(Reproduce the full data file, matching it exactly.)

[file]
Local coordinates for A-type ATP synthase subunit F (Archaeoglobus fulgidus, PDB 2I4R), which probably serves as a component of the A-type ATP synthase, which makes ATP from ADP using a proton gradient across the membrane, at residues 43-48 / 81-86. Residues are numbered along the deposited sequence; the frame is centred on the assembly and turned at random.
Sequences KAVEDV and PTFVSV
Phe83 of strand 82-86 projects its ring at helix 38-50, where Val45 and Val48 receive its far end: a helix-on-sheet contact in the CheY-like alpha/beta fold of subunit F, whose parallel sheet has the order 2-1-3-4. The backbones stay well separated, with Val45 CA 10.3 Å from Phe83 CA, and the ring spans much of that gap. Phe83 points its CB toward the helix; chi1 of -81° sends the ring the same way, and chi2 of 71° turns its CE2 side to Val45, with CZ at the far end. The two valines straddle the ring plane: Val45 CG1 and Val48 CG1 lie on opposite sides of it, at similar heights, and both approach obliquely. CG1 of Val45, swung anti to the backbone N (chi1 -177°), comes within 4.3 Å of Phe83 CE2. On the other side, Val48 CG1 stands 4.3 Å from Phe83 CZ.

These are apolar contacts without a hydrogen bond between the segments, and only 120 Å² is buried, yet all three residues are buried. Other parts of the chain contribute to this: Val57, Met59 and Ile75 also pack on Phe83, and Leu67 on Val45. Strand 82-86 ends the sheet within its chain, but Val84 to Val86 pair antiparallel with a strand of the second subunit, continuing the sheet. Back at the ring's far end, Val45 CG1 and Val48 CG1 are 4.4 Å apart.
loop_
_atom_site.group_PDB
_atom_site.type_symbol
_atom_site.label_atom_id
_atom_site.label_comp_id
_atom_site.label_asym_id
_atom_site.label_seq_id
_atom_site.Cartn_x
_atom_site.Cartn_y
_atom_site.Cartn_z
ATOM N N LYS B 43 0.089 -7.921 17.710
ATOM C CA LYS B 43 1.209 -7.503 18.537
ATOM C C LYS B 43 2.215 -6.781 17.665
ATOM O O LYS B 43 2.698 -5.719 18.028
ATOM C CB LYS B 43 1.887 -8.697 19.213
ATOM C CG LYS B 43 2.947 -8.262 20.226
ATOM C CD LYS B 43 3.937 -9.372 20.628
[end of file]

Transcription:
Local coordinates for A-type ATP synthase subunit F (Archaeoglobus fulgidus, PDB 2I4R), which probably serves as a component of the A-type ATP synthase, which makes ATP from ADP using a proton gradient across the membrane, at residues 43-48 / 81-86. Residues are numbered along the deposited sequence; the frame is centred on the assembly and turned at random.
Sequences KAVEDV and PTFVSV
Phe83 of strand 82-86 projects its ring at helix 38-50, where Val45 and Val48 receive its far end: a helix-on-sheet contact in the CheY-like alpha/beta fold of subunit F, whose parallel sheet has the order 2-1-3-4. The backbones stay well separated, with Val45 CA 10.3 Å from Phe83 CA, and the ring spans much of that gap. Phe83 points its CB toward the helix; chi1 of -81° sends the ring the same way, and chi2 of 71° turns its CE2 side to Val45, with CZ at the far end. The two valines straddle the ring plane: Val45 CG1 and Val48 CG1 lie on opposite sides of it, at similar heights, and both approach obliquely. CG1 of Val45, swung anti to the backbone N (chi1 -177°), comes within 4.3 Å of Phe83 CE2. On the other side, Val48 CG1 stands 4.3 Å from Phe83 CZ.

These are apolar contacts without a hydrogen bond between the segments, and only 120 Å² is buried, yet all three residues are buried. Other parts of the chain contribute to this: Val57, Met59 and Ile75 also pack on Phe83, and Leu67 on Val45. Strand 82-86 ends the sheet within its chain, but Val84 to Val86 pair antiparallel with a strand of the second subunit, continuing the sheet. Back at the ring's far end, Val45 CG1 and Val48 CG1 are 4.4 Å apart.
loop_
_atom_site.group_PDB
_atom_site.type_symbol
_atom_site.label_atom_id
_atom_site.label_comp_id
_atom_site.label_asym_id
_atom_site.label_seq_id
_atom_site.Cartn_x
_atom_site.Cartn_y
_atom_site.Cartn_z
ATOM N N LYS B 43 0.089 -7.921 17.710
ATOM C CA LYS B 43 1.209 -7.503 18.537
ATOM C C LYS B 43 2.215 -6.781 17.665
ATOM O O LYS B 43 2.698 -5.719 18.028
ATOM C CB LYS B 43 1.887 -8.697 19.213
ATOM C CG LYS B 43 2.947 -8.262 20.226
ATOM C CD LYS B 43 3.937 -9.372 20.628